Harvard astronomer Avi Loeb said that in the future, it may be possible to see much farther—and thus earlier—into the universe from the far side because the moon itself will block interfering radio signals from Earth.

From the far side, scientists may eventually be able to peer back to 50 million to 100 million years after the Big Bang, when the first stars were born—or even earlier, he said.

China conducted its first crewed space mission in 2003, following Russia and the U.S. It has put two space stations into orbit and plans to launch a Mars rover in the mid-2020s. Its space program suffered a rare setback last year with the failed launch of its Long March 5 rocket.

"Building a space power is a dream that we persistently pursue," said Wu Weiren, the chief designer of the China Lunar Exploration Project, speaking with CCTV at the Beijing Aerospace Flight and Control Center. "And we're gradually realizing it."


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Jan 03, 2019
Stinking Commies.

The moon belongs to America.


Jan 03, 2019
.... and America belongs to us, said Walmart.

Jan 03, 2019
I say Kudo's to the Chinese... Maybe this will give America the kick in the pants it needs to get back in the game...

Jan 03, 2019
Ahh, yes. "King of the Hill" Such fun when all us neighborhood boys got together to beat up & toss around one another. For the glory of ascending a mound of dirt, while shoving & pushing down our competitors.

Cause that is what is important in life... Never maturing, forever remaining perpetual peter pans,

Frankly & Ernestly. I find these childish motivations to be a tedious bore.

Jan 03, 2019
V4 is being sarcastic, you dopes, lol.

Jan 03, 2019
So what do they hope to learn or gain that the US hasn't learned already? Bragging rights, or just trying to catch up?

Jan 03, 2019
"A photo taken at 11:40 a.m. and sent back by Chang'e 4 shows a small crater and a barren surface that appears to be illuminated by a light from the lunar explorer."

A light from the explorer? Why would they need a light in full sunlight?


Jan 03, 2019
Now these Chinese are on the darkside

Setting up paddy fields
undercover from prying eyes
in greenhouses
with floating mirrors
reflecting sunlight
on this darkside
their devilish
Chinese inscrutable plan
to export Darkside rice
because
this darkside regolith
is rich in vitamins
soon
before the Americans realise
they spent all their hard earned tax dollars on this wall
a wall that leaks as only a sieve leaks
the Chinese will have millions of coolies farming these paddy fields
as when the Americans having frittered their dollars on this pervious wall
when their down to the last groat
these darkside coolies
in their millions will feed these down trodden American tax payers
and relieve them of their last groat
then
this moon
this darkside
will host the victorious Chinese flag
Then this moon will be Chinese

Jan 03, 2019
"... Why would they need a light in full sunlight? ..."

For contrast, would be why I would do it.
Perhaps there are sharp shadows from boulders or crater walls. they want to see into?
& no atmosphere to soften reflected glare?

Jan 03, 2019
Oh granny! That was a purty funny paddywhacking!

When we look up into the night sky? Will we have to call it MoonChine?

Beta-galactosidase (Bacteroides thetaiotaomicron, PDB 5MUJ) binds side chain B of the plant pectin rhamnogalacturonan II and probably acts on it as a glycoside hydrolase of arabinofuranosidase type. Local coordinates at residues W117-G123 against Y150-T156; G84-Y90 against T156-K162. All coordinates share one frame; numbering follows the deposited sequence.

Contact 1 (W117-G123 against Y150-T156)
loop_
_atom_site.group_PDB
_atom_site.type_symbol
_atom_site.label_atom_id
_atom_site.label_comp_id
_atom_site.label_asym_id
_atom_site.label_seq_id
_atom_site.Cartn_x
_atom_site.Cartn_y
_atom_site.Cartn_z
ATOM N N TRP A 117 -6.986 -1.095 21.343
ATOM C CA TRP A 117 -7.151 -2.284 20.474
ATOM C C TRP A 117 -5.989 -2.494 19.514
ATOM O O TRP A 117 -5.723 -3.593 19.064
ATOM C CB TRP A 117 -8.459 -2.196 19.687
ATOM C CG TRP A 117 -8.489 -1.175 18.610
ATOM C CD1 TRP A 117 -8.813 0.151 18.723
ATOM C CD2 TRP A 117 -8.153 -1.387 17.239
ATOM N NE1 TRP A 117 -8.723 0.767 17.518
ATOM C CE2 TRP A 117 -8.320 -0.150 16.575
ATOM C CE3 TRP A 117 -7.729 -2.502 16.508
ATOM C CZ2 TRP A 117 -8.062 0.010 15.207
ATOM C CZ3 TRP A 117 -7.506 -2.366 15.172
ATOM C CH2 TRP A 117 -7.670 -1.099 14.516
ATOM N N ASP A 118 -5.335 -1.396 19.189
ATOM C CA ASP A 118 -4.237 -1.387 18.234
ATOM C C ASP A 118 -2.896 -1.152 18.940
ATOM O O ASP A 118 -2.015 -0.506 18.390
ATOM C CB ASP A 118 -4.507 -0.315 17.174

Jan 03, 2019
This means so many cool things for the world!

Imagine the low-g, interference-free radio telescopes that could be built on the far side! Imagine what we could learn about the selenology of the moon, and what minerals it might have!

Jan 03, 2019
On this full MoonChine
rrwillsj> Oh granny! That was a purty funny paddywhacking!

When we look up into the night sky? Will we have to call it MoonChine?

Our China Moon
Nice one, rrwillsj.

Jan 03, 2019
On this full MoonChine
These inscrutable's are hatching their plan

< Physics world:- The lander contains several scientific instruments and a sealed "biosphere" containing plant seeds and insect eggs that scientists hope will hatch. The probe also has a rover that will explore the lunar surface.
The mission will also monitor low-frequency radio signals from space to establish whether the far side of the Moon is a good place to do radio astronomy >
https://physicswo...he-moon/

This Chinese inscrutable plan is actually taking place as we speak
as they are preparing their sealed "biosphere" containing plant seeds and insect eggs
Which their hatching as we speak

Jan 04, 2019
Lacking in the specific knowledge of Space Telescope technology?

I am uncertain if planting radio telescopes on the rearend of the Moon would be viable?
No atmosphere or magnetosphere for protection? Getting blasted directly from the Sun a couple of weeks a month. & cosmic radiation all the time.

Dealing with constant infalling of space debris?
That crap doesn't even have to land close to spray out shrapnel in all directions!

I bet, that eventually if funding, with political or private support, is found? That they will decide the best & safest locations will be in Lunar Polar craters.

Jan 04, 2019
Nice! The Swedish-Chinese instrument ASAN is mounted on the rover and will be used to observe how charged particles from the Sun interact with the lunar surface - the second Swedish instrument type to land on the Moon after the Hasselblad cameras Apollo used [ https://www.irf.s...a-manen/ ],

So what do they hope to learn or gain that the US hasn't learned already? Bragging rights, or just trying to catch up?


How are they "catching up"? As the article describes they have surpassed US technology and know how - with lunar backside relay satellite, backside autonomous landing, lunar rover et cetera. And they are definitely much more open for international cooperation *their* first time around the Moon.

The backside and especially the South Polar Aitken is interesting as older surfaces, and the backside optical/radio astronomy too. Too bad they won't do sample return from there, it would help date the impact record!

Jan 04, 2019
I am uncertain if planting radio telescopes on the rearend of the Moon would be viable?
No atmosphere or magnetosphere for protection? Getting blasted directly from the Sun a couple of weeks a month. & cosmic radiation all the time.


The various orbital or remote telescopes are viable, and the Moon placement will cut the cosmic radiation dose 50 %. I don't think there are any specific problems, but if you want you can consider the small telescope on Chang'e 4 as a test (as I am fairly sure it is seen by the radio telescope community).

Jan 04, 2019
bjorn, thanks for the explanations you have provided.

Any evidence for long-term survival of Lunar bound robots will be a big step forward for all our ambitions.

rgw
Jan 06, 2019
"There is no dark side
of the moon really.
Matter of fact
it's all dark."

"Eclipse", the tenth and final track on Pink Floyd's 1973 'Dark side of the Moon'"

Jan 07, 2019
Anyone knows where can we find more raw images from this mission?
Why are they so stingy with it?

Jan 09, 2019
great achievement nonetheless